New York environmental regulators adopted rules to reduce carbon dioxide emissions from power plants that will force generators to stop burning coal in the state by the end of 2020.
New York Governor Andrew Cuomo, who has been highly critical of President Trump's support for the coal industry, said in a statement on May 9 that state's new carbon reduction rules would deliver on his 2016 pledge to go coal-free by 2020.
"As our federal government continues to support the dying fossil fuel industry, deny climate change, and roll back environmental protections, New York is leading the nation with bold climate action to protect our planet and our communities," Cuomo said.
Coal generated less than 1% of the electricity in New York in 2017, the most recent year available according to state and federal data.
There are four coal-fired power plants in New York with a total capacity of around 1,640 megawatts, according to federal data. But only around 1,100 MW of coal-fired capacity was actually available for service, according to state data, since several units have not operated or burned coal in recent years due primarily to competition from cheap and abundant natural gas supplies.
One megawatt can power about 1,000 U.S. homes.
Those plants include units at Cayuga Operating Co's 302-MW Cayuga plant, NRG Energy Inc's 520-MW Dunkirk and Somerset Operating Co's 685-MW Somerset.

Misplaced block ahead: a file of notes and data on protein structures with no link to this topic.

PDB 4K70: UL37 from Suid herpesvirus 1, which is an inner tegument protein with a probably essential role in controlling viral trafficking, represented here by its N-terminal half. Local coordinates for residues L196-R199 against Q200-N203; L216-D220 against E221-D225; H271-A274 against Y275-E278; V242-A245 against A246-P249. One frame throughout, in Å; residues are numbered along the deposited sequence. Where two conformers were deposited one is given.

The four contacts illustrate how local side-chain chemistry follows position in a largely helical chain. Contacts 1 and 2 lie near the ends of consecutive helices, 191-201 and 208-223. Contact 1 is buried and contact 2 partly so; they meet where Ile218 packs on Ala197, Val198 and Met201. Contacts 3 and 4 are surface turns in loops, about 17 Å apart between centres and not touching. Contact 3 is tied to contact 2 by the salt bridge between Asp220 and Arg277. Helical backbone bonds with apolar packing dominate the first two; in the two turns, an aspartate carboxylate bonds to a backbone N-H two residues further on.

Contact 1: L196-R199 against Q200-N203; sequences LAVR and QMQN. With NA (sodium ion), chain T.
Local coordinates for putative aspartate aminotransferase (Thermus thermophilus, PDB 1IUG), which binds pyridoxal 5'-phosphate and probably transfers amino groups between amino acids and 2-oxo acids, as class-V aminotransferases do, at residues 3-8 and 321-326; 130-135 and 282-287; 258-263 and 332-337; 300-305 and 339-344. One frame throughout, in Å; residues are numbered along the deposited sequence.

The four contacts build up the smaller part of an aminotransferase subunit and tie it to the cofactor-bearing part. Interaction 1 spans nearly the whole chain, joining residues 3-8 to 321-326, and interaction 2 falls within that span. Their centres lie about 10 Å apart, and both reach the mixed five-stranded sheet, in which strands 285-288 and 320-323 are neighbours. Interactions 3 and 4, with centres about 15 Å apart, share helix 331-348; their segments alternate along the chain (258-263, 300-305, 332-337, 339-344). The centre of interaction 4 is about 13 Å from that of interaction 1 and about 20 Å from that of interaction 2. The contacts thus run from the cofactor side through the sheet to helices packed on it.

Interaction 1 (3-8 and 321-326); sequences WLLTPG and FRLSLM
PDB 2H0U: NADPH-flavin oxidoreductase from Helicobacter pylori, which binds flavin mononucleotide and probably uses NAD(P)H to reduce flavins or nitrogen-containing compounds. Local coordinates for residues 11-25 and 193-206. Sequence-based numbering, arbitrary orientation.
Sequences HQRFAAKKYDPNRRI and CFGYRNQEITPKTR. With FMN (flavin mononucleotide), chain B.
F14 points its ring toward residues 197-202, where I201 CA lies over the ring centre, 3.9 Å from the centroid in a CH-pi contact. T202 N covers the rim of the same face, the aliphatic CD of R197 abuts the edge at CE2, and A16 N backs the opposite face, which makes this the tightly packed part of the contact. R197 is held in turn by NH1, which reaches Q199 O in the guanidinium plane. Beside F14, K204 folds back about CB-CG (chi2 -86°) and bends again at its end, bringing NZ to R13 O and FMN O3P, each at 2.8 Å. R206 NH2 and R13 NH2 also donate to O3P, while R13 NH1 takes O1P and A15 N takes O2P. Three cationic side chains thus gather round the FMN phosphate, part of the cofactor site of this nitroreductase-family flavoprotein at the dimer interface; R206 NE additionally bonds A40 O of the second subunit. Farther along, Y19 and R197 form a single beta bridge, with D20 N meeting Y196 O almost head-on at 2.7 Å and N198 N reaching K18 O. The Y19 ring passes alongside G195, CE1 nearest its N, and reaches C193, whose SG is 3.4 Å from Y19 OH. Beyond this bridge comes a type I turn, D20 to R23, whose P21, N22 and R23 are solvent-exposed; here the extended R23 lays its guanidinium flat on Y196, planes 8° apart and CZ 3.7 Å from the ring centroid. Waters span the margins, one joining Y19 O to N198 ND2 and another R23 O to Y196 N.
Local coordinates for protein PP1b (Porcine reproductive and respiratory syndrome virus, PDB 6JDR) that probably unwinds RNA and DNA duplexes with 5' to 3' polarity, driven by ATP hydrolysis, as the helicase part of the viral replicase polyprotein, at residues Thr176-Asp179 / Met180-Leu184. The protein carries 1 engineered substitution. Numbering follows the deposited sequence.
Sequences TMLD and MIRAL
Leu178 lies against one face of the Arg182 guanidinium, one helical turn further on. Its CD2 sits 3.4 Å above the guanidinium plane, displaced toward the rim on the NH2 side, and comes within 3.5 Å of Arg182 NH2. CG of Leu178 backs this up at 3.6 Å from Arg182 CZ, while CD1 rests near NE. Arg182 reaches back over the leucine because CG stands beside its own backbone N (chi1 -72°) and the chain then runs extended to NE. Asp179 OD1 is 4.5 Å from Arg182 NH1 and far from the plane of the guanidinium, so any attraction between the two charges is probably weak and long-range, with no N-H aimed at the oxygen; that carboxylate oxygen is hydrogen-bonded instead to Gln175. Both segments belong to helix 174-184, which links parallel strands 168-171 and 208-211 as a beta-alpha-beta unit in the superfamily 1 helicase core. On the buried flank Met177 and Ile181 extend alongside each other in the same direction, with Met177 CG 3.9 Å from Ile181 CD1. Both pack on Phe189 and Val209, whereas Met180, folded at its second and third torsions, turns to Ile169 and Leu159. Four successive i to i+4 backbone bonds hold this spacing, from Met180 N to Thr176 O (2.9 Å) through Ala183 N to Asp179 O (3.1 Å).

NRG, which mothballed the Dunkirk plant in 2016, dropped a plan to convert it from coal to natural gas in 2018. In addition to the carbon rules, the New York State Department of Environmental Conservation proposed regulations earlier this year that would restrict nitrogen oxide (NOx) emissions from small natural gas-fired peaking power plants.
Cuomo said the emission control rules will help move the state closer to meeting the Green New Deal he announced in 2019, which requires the state's power to be 100% carbon-free by 2040.
The state has also mandated that 70%t of its electricity come from renewable sources by 2030. New York currently gets about 30% of its electricity from renewable sources, according to federal energy data.
According to a new report by Wood Mackenzie, Japan could lose its pole position as the world’s top LNG importer to China as early as 2022.
Last month the companies announced they would build a petrochemical plant north of Doha in Ras Laffan Industrial City that will come on line by 2025 and tap Qatar's North Field for natural gas feedstock.
The company has supplied small-scale cargoes on a spot basis to China since a pilot in 2017.